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Spring storms pelt piping plover populations

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By Lori Valigra

A SERIES OF spring storms in New England this year disrupted the annual nesting season of piping plovers and helped cause a dramatic fall-off of their populations. Just as the chicks were hatching, hungry predators like foxes and crows ravaged the birds and human intruders disturbed their nesting areas near the high dunes in the sand. The plover populations in Massachusetts and Maine both suffered their worst year on record.

Massachusetts is home to about one-third of the Atlantic coast population of piping plovers. The little birds, with dainty yellow-orange legs, a black band from eye to eye and a black ring around their neck, are a hallmark of Cape Cod beaches. But this spring's storms, heavy predation and human intrusion, proved to be a double punch for the birds making it “the worst year on record in Massachusetts in 20 years,” said Andrea Jones, director of Mass Audubon's Coastal Waterbird Program in Marshfield, Massachusetts.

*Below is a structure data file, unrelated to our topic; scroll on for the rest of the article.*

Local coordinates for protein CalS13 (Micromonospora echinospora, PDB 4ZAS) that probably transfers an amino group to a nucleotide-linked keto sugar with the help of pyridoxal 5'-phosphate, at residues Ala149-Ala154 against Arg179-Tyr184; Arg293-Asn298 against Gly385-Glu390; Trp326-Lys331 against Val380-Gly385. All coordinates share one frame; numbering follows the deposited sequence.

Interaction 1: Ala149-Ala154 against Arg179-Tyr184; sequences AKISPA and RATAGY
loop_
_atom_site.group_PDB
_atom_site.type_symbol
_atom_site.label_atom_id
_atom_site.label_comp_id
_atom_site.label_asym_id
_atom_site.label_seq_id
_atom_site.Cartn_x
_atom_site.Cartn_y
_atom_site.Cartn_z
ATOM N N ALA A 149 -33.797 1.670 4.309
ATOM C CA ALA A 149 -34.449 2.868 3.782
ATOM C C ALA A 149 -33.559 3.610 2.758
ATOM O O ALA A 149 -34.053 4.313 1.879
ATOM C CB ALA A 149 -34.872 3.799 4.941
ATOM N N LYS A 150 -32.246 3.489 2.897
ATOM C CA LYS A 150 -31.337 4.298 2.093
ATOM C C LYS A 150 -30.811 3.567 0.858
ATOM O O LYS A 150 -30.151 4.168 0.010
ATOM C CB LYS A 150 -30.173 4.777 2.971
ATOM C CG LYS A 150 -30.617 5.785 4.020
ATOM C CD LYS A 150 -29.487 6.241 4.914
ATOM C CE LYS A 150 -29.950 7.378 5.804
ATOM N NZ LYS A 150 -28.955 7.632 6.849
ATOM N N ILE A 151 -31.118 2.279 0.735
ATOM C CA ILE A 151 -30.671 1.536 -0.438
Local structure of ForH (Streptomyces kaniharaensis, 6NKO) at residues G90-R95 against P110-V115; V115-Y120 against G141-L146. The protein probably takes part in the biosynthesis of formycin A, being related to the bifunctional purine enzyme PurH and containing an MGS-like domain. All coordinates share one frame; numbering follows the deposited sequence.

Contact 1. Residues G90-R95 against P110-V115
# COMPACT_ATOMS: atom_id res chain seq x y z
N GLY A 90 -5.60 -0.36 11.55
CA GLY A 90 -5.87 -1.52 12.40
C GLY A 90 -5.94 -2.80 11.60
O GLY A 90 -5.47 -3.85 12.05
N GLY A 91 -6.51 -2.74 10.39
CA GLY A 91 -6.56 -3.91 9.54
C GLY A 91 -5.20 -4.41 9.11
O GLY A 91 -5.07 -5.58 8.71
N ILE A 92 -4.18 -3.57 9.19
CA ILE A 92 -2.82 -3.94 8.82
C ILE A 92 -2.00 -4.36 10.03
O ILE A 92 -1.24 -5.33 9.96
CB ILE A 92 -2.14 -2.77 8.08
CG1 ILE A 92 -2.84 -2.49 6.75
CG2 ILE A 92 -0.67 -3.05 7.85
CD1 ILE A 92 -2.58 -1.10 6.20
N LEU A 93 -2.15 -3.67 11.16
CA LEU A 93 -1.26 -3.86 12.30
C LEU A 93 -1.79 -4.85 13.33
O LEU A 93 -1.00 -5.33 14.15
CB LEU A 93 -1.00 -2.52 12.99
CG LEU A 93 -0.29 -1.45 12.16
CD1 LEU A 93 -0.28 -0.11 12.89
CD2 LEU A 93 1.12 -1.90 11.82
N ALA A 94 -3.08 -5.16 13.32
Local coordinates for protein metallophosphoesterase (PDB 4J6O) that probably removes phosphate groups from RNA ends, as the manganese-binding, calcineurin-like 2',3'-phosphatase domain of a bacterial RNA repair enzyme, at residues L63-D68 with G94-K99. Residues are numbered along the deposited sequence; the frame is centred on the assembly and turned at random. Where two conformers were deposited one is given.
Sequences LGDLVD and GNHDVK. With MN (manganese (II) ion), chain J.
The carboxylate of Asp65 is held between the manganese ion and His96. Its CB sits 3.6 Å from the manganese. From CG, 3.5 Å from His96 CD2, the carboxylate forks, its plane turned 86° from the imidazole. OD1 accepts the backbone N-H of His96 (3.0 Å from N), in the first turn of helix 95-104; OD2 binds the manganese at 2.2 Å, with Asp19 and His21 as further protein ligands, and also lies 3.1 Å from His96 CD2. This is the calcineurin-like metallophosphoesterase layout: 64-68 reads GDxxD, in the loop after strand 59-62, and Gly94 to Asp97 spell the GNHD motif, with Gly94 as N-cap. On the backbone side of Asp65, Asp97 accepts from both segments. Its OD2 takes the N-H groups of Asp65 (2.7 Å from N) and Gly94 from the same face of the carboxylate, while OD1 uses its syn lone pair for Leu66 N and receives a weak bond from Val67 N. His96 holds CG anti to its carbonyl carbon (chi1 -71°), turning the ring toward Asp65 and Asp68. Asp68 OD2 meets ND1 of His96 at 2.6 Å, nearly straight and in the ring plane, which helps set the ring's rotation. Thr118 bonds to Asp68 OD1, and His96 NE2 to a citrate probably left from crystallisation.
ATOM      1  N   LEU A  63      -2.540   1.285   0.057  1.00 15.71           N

In the state, populations fell to about 1.0 chicks fledged per pair of plovers in 2005 from about 1.26 the year before, according to Mass Audubon and Massachusetts Division of Fisheries and Wildlife estimates. The number of pairs of adults also declined to about 475 pairs compared to 490 pairs last year, according to Scott Melvin, a zoologist with the Massachusetts Division of Fisheries and Wildlife. Plovers lay an average of four eggs at a time, so only one-fourth of the eggs laid resulted in fledged chicks. “Based on that low productivity, we presume there will be a slight decline next year as well,” Melvin said.

In Maine, which was hit by three nasty nor'easters in the spring, the plover population fell even more dramatically. Maine Audubon says about 0.53 chicks fledged per pair, or 26 chicks fledged by 49 total pairs of birds in 2005, compared to 1.45 chicks fledged per pair, or 80 chicks per 55 pairs in 2004. That compares with 2.38 checks fledged per pair, or 95 fledglings per 40 pairs, in 1995, which was a record high.

The U.S. Fish & Wildlife Service (USFW) has taken an annual census of piping plovers since 1989, a few years after they became a protected species under the U.S. Endangered Species Act. The birds are designated as threatened along the Atlantic Coast, which means the population could keep declining if it is not protected, according to the USFW. Other species, including the U.S. federally endangered roseate tern, could benefit from the protection, as could the threatened northeastern beach tiger beetle, the least tern, the threatened seabeach amaranth, the common tern, the black skimmer and the Wilson's plover.